“We totally understand measures placed by Governments to protect borders. While the near-term outlook remains bleak, we remain flexible and will be ready to launch services as soon as practical. The extension by a month is a difficult but necessary decision, given the uncertainty surrounding the June operating environment. Airlines around the world are adjusting schedules accordingly. We will continue to assess the situation and may reduce July capacity further if required. The outlook remains bleak, and we are preparing for the worst while hoping for the best.”

Fiji Airways is contacting impacted guests regarding changes to their June bookings. Guests booked through travel agents and third parties will be contacted by their respective agencies.

Tourism Talanoa: More of the New Normal

Tourism Talanoa: More of the New Normal

FHTA, 30 April 2020 – The global approach to everything has forever changed. The COVID-19 pandemic has brought about huge uncertainty and tremendous concern. People are more anxious than ever about their health, what they are touching and who they are around. Hands are being washed more, staying at home is more acceptable and general health is being appreciated.

This is the ”new normal”.

Many agencies and in particular, the World Health Organisation (WHO), have published and released guidelines on how the world can stay, work and play safe, and kickstart global tourism markets once we get the better of the virus.

Fiji like many Pacific Island countries, with its minimal infection rates and so far, a zero-mortality rate from COVID-19, can reposition itself as a market leader with some help. The Fiji Hotel and Tourism Association, Tourism Fiji, SOFTA and other industry stakeholders have been meeting regularly to discuss and brainstorm Fiji’s plan of action in the aftermath of the pandemic. But only after progress on first spreading the information on how to stay and work safe was completed, then ensuring all potential visitors were assisted to rebook for future travel when panicked cancellations were taking place and then working together to assist visitors that were here in Fiji to get back to their home countries safely.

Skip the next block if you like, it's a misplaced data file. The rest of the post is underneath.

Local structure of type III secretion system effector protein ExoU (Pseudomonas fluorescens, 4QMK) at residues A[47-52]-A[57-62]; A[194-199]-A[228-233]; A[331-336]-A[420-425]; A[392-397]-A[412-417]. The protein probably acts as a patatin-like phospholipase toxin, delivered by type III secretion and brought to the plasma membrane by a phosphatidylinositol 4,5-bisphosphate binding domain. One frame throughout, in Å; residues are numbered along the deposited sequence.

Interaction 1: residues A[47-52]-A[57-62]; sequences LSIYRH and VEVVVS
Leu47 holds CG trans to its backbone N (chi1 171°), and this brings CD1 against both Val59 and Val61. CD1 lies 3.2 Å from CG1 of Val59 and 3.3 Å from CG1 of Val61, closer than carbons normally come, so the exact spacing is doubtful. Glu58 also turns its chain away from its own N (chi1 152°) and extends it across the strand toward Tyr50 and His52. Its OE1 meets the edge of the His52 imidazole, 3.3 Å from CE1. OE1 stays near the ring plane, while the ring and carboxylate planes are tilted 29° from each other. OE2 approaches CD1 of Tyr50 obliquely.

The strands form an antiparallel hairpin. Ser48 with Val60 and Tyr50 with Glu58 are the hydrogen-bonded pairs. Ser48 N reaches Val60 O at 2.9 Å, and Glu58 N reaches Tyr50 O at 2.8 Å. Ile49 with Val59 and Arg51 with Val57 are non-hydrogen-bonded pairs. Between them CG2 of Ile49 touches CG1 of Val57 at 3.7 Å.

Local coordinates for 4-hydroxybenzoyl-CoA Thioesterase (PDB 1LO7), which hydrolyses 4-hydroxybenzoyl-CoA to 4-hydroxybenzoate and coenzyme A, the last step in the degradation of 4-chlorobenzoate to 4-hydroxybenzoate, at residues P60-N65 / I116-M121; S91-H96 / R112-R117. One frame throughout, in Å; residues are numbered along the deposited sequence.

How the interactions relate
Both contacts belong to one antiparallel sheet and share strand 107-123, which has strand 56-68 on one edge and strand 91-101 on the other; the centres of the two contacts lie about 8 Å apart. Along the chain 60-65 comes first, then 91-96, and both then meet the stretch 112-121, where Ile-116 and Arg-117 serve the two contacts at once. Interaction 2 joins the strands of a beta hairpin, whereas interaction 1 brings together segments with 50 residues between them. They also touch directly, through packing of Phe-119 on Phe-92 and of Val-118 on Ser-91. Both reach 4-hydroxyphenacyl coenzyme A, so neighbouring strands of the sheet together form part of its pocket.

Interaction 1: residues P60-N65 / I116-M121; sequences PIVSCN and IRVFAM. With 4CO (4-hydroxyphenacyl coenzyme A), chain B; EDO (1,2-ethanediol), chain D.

As with any other tourism hotspot, visitor confidence will have to be earned going forward and we have no doubt we will have to compete even harder than before to stand out when the world collectively drops their new marketing strategies. Once the world recovers from COVID-19 enough to start travelling again, it will not just be the tourism sector that must learn to live in the new virus awareness world. Everyone will be adapting and changing personal, professional and industry-wide practices. They will simply have to. This too will be the “new normal”.

As the economic consequences continue to reverberate around the world, tourism stakeholders are already looking to a post-virus future. Globally, the industry understands that for this to happen, changes will have to be made to the way all businesses operate so they can meet the minimum public health guidelines to reduce contagion, initiate quick contact tracing applications and generally keep people safe. Once these new procedures have been implemented and are shown to be implemented, confidence levels of travelers will undoubtedly rise, albeit expected to be delayed.

However, what these changes will be has also not been made clear yet. Apart from the fact that these new rules are being written for the first time, the pandemic has gone from a medical phenomenon to a global shake-up of humanitarian, economic, social and political proportions.